Wednesday, March 11, 2020

High School Seniors Keep Drinking, Toking and Vaping, Especially Marijuana

The 2019 Monitoring the Future (MTF) survey results, released in December (here), confirm the sharp decline in high school cigarette smoking that I reported in my recent analysis of the 2019 National Youth Tobacco Survey (NYTS) (here).  The decline in smoking in both surveys coincides with increased vaping. 

The rates of current (in the past 30 days) use of various drugs among high school seniors are seen in the chart.  The MTF recently added vaping categories (labeled on the right) to those for conventional agents like cigarettes, alcohol and marijuana (labeled on the left). 

The rate of current smoking plummeted in 2019 to 5.7%, from 7.6% the year before, and 9.7% in 2017.  That represents an astounding 70% drop from 2011, when teens began vaping (evidence here).

The most important graph lines represent current use of intoxicating drugs, notably marijuana, which was used by 22.3% of high school seniors in 2019; it has tracked in this range since 1995.  They also still used alcohol – which was barely below 30% for the first time (29.3%) – and many still got drunk (17.5%) in the past month.

Current vaping of any or no drug increased in 2019 to 31%, reflecting use of nicotine (26%) and/or flavors alone (10.7%).  The MTF began analyzing JUUL use, finding that it was currently used by 20.8% of seniors.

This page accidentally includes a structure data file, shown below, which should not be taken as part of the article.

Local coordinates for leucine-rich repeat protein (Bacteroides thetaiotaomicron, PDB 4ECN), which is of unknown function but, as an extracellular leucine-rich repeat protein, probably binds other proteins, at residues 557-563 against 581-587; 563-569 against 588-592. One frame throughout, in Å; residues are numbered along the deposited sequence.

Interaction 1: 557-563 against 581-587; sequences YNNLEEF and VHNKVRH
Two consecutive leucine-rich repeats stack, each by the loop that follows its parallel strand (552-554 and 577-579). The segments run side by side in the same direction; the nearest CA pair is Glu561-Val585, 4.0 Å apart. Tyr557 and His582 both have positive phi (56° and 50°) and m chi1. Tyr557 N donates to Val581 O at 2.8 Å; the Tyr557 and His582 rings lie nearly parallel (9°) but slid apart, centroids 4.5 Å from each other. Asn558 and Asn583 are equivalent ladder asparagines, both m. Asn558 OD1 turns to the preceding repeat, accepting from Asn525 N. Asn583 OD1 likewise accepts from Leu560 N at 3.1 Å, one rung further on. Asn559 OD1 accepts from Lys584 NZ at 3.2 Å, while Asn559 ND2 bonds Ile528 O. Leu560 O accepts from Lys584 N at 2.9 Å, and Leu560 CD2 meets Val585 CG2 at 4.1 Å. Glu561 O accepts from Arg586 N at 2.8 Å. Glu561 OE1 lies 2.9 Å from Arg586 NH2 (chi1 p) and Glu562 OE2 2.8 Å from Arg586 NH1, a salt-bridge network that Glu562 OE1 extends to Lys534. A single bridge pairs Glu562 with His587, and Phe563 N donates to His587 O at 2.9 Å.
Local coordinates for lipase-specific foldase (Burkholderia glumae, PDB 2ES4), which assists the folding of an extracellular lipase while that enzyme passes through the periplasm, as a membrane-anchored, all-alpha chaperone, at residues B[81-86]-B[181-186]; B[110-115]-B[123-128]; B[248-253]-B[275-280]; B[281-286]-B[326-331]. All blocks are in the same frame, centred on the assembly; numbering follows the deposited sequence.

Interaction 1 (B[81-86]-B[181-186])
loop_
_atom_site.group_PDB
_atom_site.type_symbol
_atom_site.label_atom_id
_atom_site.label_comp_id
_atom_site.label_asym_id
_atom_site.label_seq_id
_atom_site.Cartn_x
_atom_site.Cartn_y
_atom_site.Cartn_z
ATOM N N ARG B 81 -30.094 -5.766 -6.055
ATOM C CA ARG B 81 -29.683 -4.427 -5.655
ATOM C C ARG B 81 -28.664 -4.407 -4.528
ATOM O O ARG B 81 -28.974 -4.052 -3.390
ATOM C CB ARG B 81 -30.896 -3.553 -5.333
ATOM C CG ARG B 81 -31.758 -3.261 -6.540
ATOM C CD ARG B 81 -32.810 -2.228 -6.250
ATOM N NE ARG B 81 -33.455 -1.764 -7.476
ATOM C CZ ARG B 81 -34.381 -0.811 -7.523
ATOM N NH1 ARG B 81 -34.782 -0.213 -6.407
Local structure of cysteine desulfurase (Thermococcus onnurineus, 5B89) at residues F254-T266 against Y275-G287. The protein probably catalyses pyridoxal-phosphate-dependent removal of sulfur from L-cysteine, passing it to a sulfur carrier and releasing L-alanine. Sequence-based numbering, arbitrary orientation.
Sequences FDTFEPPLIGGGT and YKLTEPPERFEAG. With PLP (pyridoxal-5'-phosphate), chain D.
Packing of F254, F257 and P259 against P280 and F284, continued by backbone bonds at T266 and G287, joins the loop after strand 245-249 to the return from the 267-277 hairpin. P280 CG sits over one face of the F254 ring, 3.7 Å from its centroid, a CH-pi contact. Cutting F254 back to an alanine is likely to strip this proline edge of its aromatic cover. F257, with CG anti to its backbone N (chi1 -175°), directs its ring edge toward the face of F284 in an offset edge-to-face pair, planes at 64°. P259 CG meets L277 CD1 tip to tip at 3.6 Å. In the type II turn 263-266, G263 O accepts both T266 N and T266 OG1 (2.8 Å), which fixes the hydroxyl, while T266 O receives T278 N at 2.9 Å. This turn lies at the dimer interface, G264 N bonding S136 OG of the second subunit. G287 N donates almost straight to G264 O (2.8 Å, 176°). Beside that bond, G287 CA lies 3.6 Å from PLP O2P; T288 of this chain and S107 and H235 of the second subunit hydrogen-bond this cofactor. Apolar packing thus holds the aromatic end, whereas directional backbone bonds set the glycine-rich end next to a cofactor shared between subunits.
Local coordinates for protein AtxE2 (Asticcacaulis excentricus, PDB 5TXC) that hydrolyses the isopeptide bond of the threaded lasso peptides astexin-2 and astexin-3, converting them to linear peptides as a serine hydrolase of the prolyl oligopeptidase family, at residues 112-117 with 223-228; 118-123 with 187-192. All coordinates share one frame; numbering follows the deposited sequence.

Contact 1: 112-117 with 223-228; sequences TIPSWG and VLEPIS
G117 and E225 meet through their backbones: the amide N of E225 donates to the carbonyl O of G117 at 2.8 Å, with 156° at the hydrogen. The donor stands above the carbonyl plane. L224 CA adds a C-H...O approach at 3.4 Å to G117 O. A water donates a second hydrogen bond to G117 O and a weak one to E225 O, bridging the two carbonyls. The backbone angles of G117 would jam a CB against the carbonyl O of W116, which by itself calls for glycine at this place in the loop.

The big news in the MTF survey is the sharp increase in current marijuana vaping – 14%, or almost double the year before.  This finding underscores the inexplicable decision by NYTS administrators to omit the marijuana vaping question in the 2019 NYTS after using it in prior surveys.

The MTF provides context for the government’s obsession with flavor bans.  Flavors were vaped far less frequently than marijuana and nicotine.  The survey confirms that the main reason teens vape is to get a buzz; flavors are secondary.  The federal ban on flavors is therefore simply a feel-good measure that will have little impact.

Thursday, March 5, 2020

Regulator Watch Videos: JAHA Retraction and the Teen Vaping “Epidemic”

Last week, Regulator Watch’s Brent Stafford interviewed me for an hour on the Journal of the American Heart Association’s retraction of a research article that claimed falsely that e-cigarettes cause heart attacks.  We also discussed the teen vaping “epidemic” and how the CDC calculates deaths from smoking (i.e. The Big Kill). 

RegWatch has posted two-minute videos that capture two of the interview’s main themes.  The retraction short video is here, and the teen “epidemic” video is here.